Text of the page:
The Churchill we didn’t know – a scientist at heart

Churchill

Few of us would automatically connect British war time Prime Minister, Winston Churchill with his contribution to science. But a new exhibition at London’s Science Museum is set to reveal and celebrate just that. ‘Churchill’s Scientists’ tells the story of how his interest, support and backing of science helped to form the technological revolution over the past Century.

Much of this science is based on warfare; however the means by which a country protects itself often flows over into technological innovation for the masses, as well as ensuring that the Allied forces were successful in both the First and Second World War.

Churchill’s role as parliamentarian and Prime Minister over many years meant he could establish and fund scientific research that brought about such inventions as the telescope, nuclear power and robotics, in addition to furthering understanding of molecular genetics. He even had a scientific advisor, which was a first for any world leader. His belief and commitment to science was unfounded, and he obviously saw the answer to victory in war in the discipline.

War time science was sensibly backed by Churchill, but it wasn’t until after the war that many technologies and advances were made, such as discoveries in DNA and nerve signals and x-ray technology.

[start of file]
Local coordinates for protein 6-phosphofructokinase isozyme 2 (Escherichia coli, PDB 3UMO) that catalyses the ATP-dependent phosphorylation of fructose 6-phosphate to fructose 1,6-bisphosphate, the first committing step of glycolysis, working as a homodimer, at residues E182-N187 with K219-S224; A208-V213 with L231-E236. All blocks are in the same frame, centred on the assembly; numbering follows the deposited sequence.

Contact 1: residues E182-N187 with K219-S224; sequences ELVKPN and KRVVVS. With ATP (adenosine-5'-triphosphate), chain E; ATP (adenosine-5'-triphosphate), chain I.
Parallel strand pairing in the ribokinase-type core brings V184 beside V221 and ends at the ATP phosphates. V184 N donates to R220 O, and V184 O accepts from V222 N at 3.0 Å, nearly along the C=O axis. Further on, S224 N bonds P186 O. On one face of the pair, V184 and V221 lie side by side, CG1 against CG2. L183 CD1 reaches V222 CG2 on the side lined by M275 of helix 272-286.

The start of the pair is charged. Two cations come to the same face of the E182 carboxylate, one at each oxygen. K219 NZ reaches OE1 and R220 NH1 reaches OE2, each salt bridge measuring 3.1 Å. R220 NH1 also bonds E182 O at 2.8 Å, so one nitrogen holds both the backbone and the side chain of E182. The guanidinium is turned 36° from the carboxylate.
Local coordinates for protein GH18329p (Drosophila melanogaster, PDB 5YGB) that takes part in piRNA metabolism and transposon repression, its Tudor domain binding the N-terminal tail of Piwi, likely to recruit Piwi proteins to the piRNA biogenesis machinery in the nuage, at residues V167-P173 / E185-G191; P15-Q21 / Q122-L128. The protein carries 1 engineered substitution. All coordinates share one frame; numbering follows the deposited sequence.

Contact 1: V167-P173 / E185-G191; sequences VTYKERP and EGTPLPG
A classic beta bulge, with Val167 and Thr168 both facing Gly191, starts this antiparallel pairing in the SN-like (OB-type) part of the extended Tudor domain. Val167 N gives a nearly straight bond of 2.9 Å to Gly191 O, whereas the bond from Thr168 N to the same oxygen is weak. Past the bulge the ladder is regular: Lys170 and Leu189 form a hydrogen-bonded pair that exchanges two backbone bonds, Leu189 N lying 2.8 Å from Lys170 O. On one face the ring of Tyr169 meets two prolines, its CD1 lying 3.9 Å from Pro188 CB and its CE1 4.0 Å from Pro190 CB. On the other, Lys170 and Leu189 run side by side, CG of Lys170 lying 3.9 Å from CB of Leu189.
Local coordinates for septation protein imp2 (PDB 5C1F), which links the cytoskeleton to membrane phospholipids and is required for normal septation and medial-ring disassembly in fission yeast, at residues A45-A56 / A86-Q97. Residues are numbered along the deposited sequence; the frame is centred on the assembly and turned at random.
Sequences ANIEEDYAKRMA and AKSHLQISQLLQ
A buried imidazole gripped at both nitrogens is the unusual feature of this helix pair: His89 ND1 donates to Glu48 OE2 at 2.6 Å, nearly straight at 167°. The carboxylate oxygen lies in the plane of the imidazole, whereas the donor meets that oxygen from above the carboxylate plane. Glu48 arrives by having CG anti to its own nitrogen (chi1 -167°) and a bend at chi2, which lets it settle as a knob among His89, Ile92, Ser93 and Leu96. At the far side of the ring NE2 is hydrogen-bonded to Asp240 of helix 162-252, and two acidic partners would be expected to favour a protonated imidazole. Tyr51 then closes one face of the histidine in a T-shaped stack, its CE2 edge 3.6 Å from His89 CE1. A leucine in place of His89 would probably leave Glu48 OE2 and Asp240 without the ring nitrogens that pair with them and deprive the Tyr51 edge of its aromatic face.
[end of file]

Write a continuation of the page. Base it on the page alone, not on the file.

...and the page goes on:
More well-known for his authorship of numerous novels and articles, it is interesting to note that an inherent interest in science fiction, and a love of the imagination and ‘what might be possible’ fostered his enthusiasm for science. He wrote articles with titles such as ‘Are there men on the moon?’ and took part in science itself, by establishing various projects across the UK to investigate dreamed up, almost boy-hood fantasy projects, but most never got underway. These attempts at science, nevertheless, do show that even though war time was upon Churchill and his country, there was a belief in or view of hope for what science could potentially achieve – the impossible.

Some of these projects did come to fruition, with the idea of the battle hardy tank thought come from H.G.Wells’ story, ‘The Land Ironclads’. He was one of the first notable people to talk about atomic weapons and saw the potential for a nuclear energy, The Telegraph reports.

While Churchill’s schooling was sketchy, since he was travelling and living abroad with his parents, it is known that he was widely read and took his interest in science at an early age. Churchill went on to be a Nobel Prize for Literature winner,and founded Cambridge’s Churchill College for science and technology.

The exhibition begins on 23rd January 2015 at the Science Museum, London commemorating 50 years since he died. For more information, check out: http://www.sciencemuseum.org.uk/